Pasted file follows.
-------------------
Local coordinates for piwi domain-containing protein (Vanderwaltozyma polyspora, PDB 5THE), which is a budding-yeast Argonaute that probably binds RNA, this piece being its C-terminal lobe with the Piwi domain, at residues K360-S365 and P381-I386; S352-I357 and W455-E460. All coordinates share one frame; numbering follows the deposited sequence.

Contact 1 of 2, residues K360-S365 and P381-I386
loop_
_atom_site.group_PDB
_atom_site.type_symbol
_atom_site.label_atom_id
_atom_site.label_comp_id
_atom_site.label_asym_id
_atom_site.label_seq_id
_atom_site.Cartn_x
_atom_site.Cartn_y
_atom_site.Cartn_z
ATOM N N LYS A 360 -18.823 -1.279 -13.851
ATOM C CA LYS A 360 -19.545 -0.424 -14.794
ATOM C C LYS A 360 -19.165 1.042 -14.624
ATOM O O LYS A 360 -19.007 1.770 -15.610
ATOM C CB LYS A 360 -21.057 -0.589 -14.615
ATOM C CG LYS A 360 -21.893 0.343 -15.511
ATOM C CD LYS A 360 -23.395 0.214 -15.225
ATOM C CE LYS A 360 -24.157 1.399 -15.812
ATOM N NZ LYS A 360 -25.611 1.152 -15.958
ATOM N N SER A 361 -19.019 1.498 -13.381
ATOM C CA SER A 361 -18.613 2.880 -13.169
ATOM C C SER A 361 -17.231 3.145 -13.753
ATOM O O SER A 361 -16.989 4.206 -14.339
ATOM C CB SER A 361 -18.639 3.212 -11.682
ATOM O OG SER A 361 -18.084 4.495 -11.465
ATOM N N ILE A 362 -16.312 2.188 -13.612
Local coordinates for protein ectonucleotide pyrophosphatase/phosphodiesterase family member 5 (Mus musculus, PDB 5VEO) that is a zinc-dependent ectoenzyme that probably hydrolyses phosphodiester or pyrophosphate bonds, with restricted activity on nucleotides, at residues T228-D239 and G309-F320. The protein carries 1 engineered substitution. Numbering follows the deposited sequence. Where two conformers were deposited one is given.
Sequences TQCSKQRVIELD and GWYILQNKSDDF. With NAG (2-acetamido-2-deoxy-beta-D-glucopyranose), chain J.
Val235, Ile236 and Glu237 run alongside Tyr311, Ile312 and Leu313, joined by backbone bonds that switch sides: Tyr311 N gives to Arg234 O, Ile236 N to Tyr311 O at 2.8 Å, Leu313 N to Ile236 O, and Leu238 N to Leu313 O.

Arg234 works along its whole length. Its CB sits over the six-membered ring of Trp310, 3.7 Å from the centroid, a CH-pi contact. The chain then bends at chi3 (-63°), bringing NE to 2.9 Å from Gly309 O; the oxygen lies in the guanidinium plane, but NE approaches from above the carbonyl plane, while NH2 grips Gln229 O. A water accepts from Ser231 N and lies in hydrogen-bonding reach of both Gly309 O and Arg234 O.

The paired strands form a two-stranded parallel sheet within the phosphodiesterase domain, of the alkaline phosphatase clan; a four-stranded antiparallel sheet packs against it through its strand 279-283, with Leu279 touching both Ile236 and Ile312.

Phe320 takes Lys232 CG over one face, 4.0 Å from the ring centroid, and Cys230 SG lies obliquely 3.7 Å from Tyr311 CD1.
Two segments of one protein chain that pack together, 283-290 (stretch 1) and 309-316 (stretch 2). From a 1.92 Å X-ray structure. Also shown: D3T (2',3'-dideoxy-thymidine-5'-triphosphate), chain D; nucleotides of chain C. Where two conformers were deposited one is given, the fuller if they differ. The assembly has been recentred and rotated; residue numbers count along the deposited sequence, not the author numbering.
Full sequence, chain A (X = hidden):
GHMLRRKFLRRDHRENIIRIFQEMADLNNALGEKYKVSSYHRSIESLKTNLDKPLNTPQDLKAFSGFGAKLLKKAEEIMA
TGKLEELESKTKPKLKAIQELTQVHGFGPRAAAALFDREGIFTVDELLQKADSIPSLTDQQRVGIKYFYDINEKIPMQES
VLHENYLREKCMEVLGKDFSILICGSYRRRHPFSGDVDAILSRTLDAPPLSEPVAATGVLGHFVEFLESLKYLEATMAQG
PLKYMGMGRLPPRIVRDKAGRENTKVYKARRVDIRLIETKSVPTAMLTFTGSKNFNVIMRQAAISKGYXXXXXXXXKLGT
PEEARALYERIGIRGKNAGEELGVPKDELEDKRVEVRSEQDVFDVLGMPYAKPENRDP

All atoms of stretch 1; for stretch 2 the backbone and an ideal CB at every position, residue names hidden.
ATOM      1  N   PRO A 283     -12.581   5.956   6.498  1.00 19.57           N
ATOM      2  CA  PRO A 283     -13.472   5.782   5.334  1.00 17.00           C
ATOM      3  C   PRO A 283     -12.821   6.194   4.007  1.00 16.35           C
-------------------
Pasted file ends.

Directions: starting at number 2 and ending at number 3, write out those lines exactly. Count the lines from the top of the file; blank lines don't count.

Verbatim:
Contact 1 of 2, residues K360-S365 and P381-I386
loop_